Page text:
Although I've been curious to have a look at Death Forst Doom and Jim Raggi's various other adventure modules, I didn't really see the point of releasing your own version of "the game." Of course anyone who deliberates for more than a year over a $5 purchase is probably not part of anyone's target market, and my reasons are unfairly contradictory, but here they are, supported by my recent experience in playing in a "LotFP" game.
My first point, is the doing "weird fantasy" is a worthwhile goal, but it's not supported by new rules. I think it's best supported by adventures (and Raggi's adventures have been very well-received) or you do it by playing the game with people who have all read Lovecraft or whoever and agree that's the kind of flavor you're all going for. Or a little of both or a lot of both. Yesterday's game might be called a little of both and in fact that made for a great game. The referee had the LotFP pdfs and had created his own adventure. Speaking for myself, I had a vague understanding of what "weird fantasy" means and I was ready to participate. The other players knew at least as much as me.
Our characters were caravan guards and our patrons had chosen a bad route, and gotten us lost, so we stopped in a little village to ask for directions. It was a decidely creepy village, but most of the caravan members wanted to sleep in a warm bed rather than in the open. We were attacked at the inn, captured one of our attackers, and learned that the villagers were all part of an evil cult that met in a cave outside town, led by the obviously creepy mayor. We went out to the cave, killed the leader and most of the cultists and got killed ourselves. And again, it was great-- it's a nice variation on the usual low-level adventure theme that the little village in need of your help wants to throw you into a fissure. And that even though you know you shouldn't be there at all, for some reason you feel compelled to stay. But I don't think Raggi's rules had much to do with it. There are some nice innovations, some of them borrowed from recent editin. Ascending armor class makes a lot of sense-- you should just have to roll higher than the AC on a d20! Obvious but ingenious. His encumbrance rules are great, too. Most items, other than metal weapons or big weapons "count" more or less the same, and every 6 items you move to the next lowest encumbrance class. I'd like to start using encumbrance and this would be a good way to do it. Magic-users can use swords-- they're just not that great at it. This is a really nice improvement-- no more master of the dagger. And no more guessing someone's character class by checking out what weapons and armor they have. But none of this really contributes to weird fantasy flavor. They're just nice and relatively minor innovations on the rules. (And maybe part of what's nice is exactly that they are minor.)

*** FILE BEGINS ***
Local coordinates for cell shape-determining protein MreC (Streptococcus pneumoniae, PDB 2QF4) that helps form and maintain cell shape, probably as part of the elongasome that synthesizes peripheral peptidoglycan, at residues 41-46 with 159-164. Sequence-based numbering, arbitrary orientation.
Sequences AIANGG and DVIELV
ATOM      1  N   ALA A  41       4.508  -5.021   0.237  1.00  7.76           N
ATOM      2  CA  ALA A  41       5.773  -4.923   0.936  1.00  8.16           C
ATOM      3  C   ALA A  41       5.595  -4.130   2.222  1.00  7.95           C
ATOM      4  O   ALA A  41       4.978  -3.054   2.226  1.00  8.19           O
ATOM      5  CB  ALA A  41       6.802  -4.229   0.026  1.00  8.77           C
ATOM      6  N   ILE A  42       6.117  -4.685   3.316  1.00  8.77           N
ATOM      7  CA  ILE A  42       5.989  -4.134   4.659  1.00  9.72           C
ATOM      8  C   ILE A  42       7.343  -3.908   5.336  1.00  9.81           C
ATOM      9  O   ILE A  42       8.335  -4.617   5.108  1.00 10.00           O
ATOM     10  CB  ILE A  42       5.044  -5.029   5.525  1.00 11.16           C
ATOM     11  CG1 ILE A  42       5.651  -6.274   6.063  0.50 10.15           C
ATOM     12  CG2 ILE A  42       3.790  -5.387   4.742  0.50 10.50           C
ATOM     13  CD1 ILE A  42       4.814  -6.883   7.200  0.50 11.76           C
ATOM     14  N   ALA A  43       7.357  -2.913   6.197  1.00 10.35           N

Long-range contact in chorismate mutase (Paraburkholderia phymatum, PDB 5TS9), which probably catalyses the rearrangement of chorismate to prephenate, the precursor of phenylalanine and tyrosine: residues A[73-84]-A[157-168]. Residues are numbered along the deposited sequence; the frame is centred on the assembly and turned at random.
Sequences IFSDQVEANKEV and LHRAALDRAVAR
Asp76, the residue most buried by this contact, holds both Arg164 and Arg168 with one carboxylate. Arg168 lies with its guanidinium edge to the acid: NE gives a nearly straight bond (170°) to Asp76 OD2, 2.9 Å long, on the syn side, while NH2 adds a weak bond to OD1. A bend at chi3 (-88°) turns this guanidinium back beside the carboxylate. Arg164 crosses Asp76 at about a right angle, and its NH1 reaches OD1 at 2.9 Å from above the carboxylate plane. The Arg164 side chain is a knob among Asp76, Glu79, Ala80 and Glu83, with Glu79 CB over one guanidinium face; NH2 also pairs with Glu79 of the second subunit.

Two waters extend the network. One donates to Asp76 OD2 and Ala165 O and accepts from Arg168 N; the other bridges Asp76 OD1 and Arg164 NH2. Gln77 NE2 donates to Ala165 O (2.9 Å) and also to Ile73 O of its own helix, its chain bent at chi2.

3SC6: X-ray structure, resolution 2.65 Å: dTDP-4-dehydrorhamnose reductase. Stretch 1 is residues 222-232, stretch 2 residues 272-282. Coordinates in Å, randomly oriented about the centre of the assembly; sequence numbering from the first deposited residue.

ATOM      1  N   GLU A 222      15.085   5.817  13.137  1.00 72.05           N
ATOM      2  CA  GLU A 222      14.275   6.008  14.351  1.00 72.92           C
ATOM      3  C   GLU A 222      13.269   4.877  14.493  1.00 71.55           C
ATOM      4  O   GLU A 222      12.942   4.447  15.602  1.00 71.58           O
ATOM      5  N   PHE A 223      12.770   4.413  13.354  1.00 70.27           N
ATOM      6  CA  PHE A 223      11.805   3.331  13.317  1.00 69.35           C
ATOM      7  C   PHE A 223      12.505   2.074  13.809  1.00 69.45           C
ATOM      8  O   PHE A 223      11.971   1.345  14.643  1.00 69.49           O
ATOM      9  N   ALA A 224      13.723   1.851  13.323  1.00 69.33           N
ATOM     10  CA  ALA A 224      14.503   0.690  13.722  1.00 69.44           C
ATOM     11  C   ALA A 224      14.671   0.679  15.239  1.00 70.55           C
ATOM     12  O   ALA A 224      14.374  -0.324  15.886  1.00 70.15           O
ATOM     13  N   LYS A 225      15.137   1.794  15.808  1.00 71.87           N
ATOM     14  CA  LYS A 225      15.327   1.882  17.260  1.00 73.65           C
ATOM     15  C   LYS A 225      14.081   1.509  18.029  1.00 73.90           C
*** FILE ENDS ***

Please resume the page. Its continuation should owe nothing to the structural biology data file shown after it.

My other point is kind of unfair: even if you can re-create the ruleset to encourage weird fantasy, you shouldn't. In these rules, both Elves and Magic-Users are Chaotic. This changes and complicates usual understandings of all three of these entities. Elves and Magic-Users are more decidedly weird. And Chaotic is not such a simple short-hand for evil. The magic-user and elf definitely had fun with this and it added something to our game. But adding new *permanent* limitations doesn't add to "the game." Because what I most appreciate about D&D is its versatility. A campaign where magic-users are required to be chaotic is cool. But so is a campaign where Magic-Users are required to be lawful because magic is powered by increasingly inflexible adherence to a higher order. What's the point of hard-coding such innovations into the game rules? Choosing one option always requires foreclosing others, but rather than do this at the "game system" level, let's do it at the campaign, setting, or adventure level.